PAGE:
The court, which legalized same-sex marriage in 2015, has also weighed several cases pitting LGBTQ rights against religious rights, ruling in 2021 in favor of a Catholic Church-affiliated agency that Philadelphia had barred from participating in its foster care services because the group refused to place children with same-sex couples. In 2018, the court ruled in favor of a conservative Christian baker in Colorado who refused to make a wedding cake for a same-sex couple.
Along similar lines, the justices are set to hear oral arguments this fall in a case involving a web designer from Colorado who wants the court to rule that, based on her evangelical Christian beliefs, she does not have to design wedding websites for same-sex couples. The court is currently on its summer recess, with the new term set to start in October.
After siding with a baker who refused to make a wedding cake for a gay couple, the U.S. Supreme Court on Monday sent back to lower courts a similar dispute over a florist who declined to create flower arrangements for a same-sex wedding based on her Christian beliefs.
The justices threw out a 2017 ruling by Washington state’s Supreme Court that Barronelle Stutzman, owner of Arlene’s Flowers in the city of Richland, about 200 miles (320 km) southeast of Seattle, had violated the state’s anti-discrimination law and a consumer protection measure.
The court ordered the top Washington state court to revisit the case in light of its ruling on June 4 in favor of Colorado baker Jack Phillips, who similarly cited his Christian beliefs in refusing to make a wedding cake for a gay couple.
Stutzman in 2013 refused to provide the arrangements to Robert Ingersoll and Curt Freed, who were getting married after the state legalized same-sex marriage the prior year. She was hit with a $1,000 fine and directed to make floral arrangements for same-sex weddings if she does so for opposite-sex weddings.
In the baker case, the court ruled that a Colorado state commission had showed hostility to religion in violation of his religious rights under the U.S. Constitution’s First Amendment. The state court will now re-examine Stutzman’s case for any evidence of anti-religious bias.
Stutzman’s lawyers argue that such bias existed, noting that the state did not take action against the gay owner of a Seattle coffee shop who threw out anti-abortion activists. The activists said they were discriminated against because of their religious views.
Washington state Attorney General Bob Ferguson has said there is no evidence of hostility against religion in Stutzman’s case.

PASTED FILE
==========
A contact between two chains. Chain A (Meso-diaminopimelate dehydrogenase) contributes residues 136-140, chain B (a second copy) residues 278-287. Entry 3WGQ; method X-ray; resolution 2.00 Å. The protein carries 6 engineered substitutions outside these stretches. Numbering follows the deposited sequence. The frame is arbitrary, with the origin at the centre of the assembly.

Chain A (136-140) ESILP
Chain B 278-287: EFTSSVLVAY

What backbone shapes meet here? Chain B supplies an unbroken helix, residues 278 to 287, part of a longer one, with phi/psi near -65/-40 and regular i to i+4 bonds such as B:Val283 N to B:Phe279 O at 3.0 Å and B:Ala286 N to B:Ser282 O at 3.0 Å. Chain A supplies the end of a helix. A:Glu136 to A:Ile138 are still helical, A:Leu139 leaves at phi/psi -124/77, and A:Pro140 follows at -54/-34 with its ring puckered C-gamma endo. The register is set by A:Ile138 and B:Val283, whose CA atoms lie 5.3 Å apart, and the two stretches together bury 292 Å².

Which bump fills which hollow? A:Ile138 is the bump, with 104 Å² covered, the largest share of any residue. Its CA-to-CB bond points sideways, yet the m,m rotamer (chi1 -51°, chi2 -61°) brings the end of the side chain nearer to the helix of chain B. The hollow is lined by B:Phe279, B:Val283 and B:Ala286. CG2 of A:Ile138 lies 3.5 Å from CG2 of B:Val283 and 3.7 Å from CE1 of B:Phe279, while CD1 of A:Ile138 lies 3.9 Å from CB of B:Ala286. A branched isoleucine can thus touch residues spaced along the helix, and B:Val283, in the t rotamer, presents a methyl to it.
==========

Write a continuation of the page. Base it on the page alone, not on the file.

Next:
The Supreme Court’s 7-2 ruling in favor of Denver-area baker Jack Phillips left significant legal issues unresolved that the justices potentially could have addressed had they taken up the florist case.
Washington state’s Supreme Court last year rejected Stutzman’s argument that forcing her to create floral arrangements for a same-sex wedding would violate her free speech rights under the First Amendment of the U.S. Constitution and would be tantamount to endorsing same-sex marriage.
Stutzman, a member of the Southern Baptist denomination, has said she believes marriage should be exclusively between a man and a woman.
The couple was shocked and hurt by Stutzman’s refusal, stopped planning for a big wedding and decided to have a small wedding at their home, the ACLU said.
The state and the couple sued Stutzman in 2013, accusing her of violating the state anti-discrimination and consumer protection laws. A trial judge ruled against her in 2015, prompting the state Supreme Court to review the case.
In the baker ruling, the court’s five conservatives were joined by two liberals in issuing a narrow decision written by Justice Anthony Kennedy limited to the facts in that particular case.
Like the baker, Stutzman is represented by the conservative Christian group Alliance Defending Freedom, while the gay couples in both cases are represented by the American Civil Liberties Union.
Making the same argument that they did in the baker case, Stutzman’s lawyers said creating flower arrangements is a form of creative expression protected by the First Amendment and that she should not be forced to deliver a message through her work that she disagrees with.
Stutzman’s lawyers said she has had gay employees and was friendly with Ingersoll, who had been a long-time customer, before refusing to create the wedding floral arrangements.
(Reporting by Lawrence Hurley; Editing by Will Dunham)